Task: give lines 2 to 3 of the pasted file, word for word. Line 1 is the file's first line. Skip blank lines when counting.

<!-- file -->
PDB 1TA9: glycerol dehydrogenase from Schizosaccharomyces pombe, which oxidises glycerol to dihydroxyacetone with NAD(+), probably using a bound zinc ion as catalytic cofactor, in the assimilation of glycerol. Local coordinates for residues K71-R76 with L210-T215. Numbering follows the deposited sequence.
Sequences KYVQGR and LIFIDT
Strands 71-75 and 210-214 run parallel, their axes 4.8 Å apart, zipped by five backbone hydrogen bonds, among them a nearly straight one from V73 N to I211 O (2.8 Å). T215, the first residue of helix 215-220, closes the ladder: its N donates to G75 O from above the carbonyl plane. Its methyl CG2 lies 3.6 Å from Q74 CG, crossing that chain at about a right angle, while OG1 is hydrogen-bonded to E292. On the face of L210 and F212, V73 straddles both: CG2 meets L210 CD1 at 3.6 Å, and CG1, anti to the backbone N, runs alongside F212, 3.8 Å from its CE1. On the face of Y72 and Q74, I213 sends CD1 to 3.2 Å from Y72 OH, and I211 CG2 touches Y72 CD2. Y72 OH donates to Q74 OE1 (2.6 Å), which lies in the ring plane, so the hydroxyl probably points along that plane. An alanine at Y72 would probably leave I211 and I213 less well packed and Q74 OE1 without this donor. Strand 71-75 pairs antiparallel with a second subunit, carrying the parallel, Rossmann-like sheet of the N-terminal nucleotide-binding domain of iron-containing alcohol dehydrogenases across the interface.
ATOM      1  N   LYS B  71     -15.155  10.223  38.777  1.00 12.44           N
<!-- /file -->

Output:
Sequences KYVQGR and LIFIDT
Strands 71-75 and 210-214 run parallel, their axes 4.8 Å apart, zipped by five backbone hydrogen bonds, among them a nearly straight one from V73 N to I211 O (2.8 Å). T215, the first residue of helix 215-220, closes the ladder: its N donates to G75 O from above the carbonyl plane. Its methyl CG2 lies 3.6 Å from Q74 CG, crossing that chain at about a right angle, while OG1 is hydrogen-bonded to E292. On the face of L210 and F212, V73 straddles both: CG2 meets L210 CD1 at 3.6 Å, and CG1, anti to the backbone N, runs alongside F212, 3.8 Å from its CE1. On the face of Y72 and Q74, I213 sends CD1 to 3.2 Å from Y72 OH, and I211 CG2 touches Y72 CD2. Y72 OH donates to Q74 OE1 (2.6 Å), which lies in the ring plane, so the hydroxyl probably points along that plane. An alanine at Y72 would probably leave I211 and I213 less well packed and Q74 OE1 without this donor. Strand 71-75 pairs antiparallel with a second subunit, carrying the parallel, Rossmann-like sheet of the N-terminal nucleotide-binding domain of iron-containing alcohol dehydrogenases across the interface.